LONDON: Novak Djokovic faces fellow Serb Miomir Kecmanovic for a place in the Wimbledon last 16 on Friday as John Isner targets becoming the sport’s king of aces.
Kecmanovic, 22, has lost both his previous two meetings against the man he describes as his “idol”.
However, with 2002 Wimbledon runner-up David Nalbandian in his coaching team, he is enjoying a breakout season.
Kecmanovic enjoyed career-best runs to the last 16 at the Australian Open and third round at Roland Garros.
He has also broken into the top 30 for the first time.
Djokovic, bidding to join Pete Sampras as a seven-time Wimbledon champion, is in the third round at the All England Club for the 16th time.
Second-round victim Thanasi Kokkinakis took just seven games off the 35-year-old.
“I got chopped,” was the Australian’s frank summary.
Isner may be 37 but his power on a grass-court remains undiminished. The giant American has unleashed 90 aces in two rounds so far, including 36 in his defeat of two-time champion Andy Murray in the second round.
Isner, a semi-finalist in 2018, has 13,724 career aces to sit just four behind the all-time record held by Ivo Karlovic.
He faces Italian 10th seed Jannik Sinner for a place in the fourth round.
“It’s not going to put me in the Hall of Fame or anything like that, because that’s not me,” said Isner.
“But I will be the all-time leader. I’ll keep playing, keep adding to my total. I don’t know if it will get broken. I could be up there for a long time.”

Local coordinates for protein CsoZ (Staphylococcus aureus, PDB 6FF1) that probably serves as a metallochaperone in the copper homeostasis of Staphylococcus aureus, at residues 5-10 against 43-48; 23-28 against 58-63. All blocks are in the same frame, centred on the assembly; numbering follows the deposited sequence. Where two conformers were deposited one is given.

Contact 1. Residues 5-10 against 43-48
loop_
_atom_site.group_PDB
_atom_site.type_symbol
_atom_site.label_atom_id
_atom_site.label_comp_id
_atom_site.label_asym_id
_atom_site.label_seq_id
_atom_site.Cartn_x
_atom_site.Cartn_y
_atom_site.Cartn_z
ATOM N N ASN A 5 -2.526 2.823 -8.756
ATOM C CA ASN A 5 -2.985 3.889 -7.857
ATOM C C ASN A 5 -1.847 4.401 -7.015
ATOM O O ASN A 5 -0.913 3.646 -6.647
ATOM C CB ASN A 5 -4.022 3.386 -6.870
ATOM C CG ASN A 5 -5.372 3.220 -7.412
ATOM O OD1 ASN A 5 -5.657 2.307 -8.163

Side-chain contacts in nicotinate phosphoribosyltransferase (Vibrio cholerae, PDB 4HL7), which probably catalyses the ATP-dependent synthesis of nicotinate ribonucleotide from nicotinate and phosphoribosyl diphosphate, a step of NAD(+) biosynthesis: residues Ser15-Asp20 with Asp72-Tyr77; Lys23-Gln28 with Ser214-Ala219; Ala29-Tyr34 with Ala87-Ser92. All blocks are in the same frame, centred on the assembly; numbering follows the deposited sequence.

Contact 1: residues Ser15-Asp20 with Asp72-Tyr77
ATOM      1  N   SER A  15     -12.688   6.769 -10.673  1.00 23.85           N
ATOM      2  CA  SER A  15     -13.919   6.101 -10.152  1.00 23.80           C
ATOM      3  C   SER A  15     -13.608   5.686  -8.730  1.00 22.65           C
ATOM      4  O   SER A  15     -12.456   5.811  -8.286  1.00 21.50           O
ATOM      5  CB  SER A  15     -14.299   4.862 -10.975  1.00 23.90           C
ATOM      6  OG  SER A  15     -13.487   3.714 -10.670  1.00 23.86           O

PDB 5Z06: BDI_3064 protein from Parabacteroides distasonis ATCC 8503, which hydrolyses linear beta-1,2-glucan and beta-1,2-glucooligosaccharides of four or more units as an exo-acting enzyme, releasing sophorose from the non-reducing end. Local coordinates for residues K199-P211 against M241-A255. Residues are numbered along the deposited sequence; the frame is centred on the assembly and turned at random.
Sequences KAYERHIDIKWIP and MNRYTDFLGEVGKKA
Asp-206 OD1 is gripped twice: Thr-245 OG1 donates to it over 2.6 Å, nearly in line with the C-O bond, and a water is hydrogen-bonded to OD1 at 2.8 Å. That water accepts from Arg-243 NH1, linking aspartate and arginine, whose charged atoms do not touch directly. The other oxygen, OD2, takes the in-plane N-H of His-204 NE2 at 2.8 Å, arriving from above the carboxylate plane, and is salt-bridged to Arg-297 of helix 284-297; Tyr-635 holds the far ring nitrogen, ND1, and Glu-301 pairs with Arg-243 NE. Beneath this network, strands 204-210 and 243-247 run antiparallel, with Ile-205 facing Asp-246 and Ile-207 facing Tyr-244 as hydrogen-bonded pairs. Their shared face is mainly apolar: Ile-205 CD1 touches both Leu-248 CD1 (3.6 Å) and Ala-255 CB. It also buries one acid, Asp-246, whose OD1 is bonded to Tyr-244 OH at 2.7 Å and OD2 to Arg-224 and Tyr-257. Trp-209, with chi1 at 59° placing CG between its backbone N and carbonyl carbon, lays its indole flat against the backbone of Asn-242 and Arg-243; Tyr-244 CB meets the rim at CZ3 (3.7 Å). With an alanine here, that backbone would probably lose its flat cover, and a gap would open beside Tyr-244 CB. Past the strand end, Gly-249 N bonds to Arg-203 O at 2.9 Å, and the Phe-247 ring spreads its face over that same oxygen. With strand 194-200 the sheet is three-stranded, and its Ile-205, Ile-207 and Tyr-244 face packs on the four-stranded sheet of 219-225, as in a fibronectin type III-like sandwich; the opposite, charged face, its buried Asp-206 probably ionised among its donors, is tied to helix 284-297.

At the other end of the age scale, Spanish teenager Carlos Alcaraz targets the last 16 for the first time when he faces Germany’s Oscar Otte.
Alcaraz needed five sets to see off Jan-Lennard Struff in the first round before sweeping past Tallan Griekspoor to make the last 32.
“I need more hours on court, on grass, to feel more comfortable,” said the 19-year-old.
Otte should be the fresher of the two.
He has dropped just five games in two rounds, helped by second-round opponent Christian Harrison retiring after just 15 minutes.
In the bottom section of Djokovic’s draw, only two seeds have survived.
British ninth seed Cameron Norrie faces Steve Johnson of the United States while US 30th seed Tommy Paul plays Jiri Vesely of the Czech Republic.
Three of the top 10 women’s seeds – Anett Kontaveit, Danielle Collins and US Open champion Emma Raducanu – failed to make the last 32 from their half of the draw.
But two Grand Slam champions have survived.
Angelique Kerber, the 2018 Wimbledon champion and a semi-finalist last year, takes on Elise Mertens while 2017 French Open winner Jelena Ostapenko meets Irina-Camelia Begu of Romania.
Greek fifth seed Maria Sakkari tackles Germany’s Tatjana Maria, one of three mothers who started out in the tournament.
Sakkari is attempting to reach the last 16 for the first time.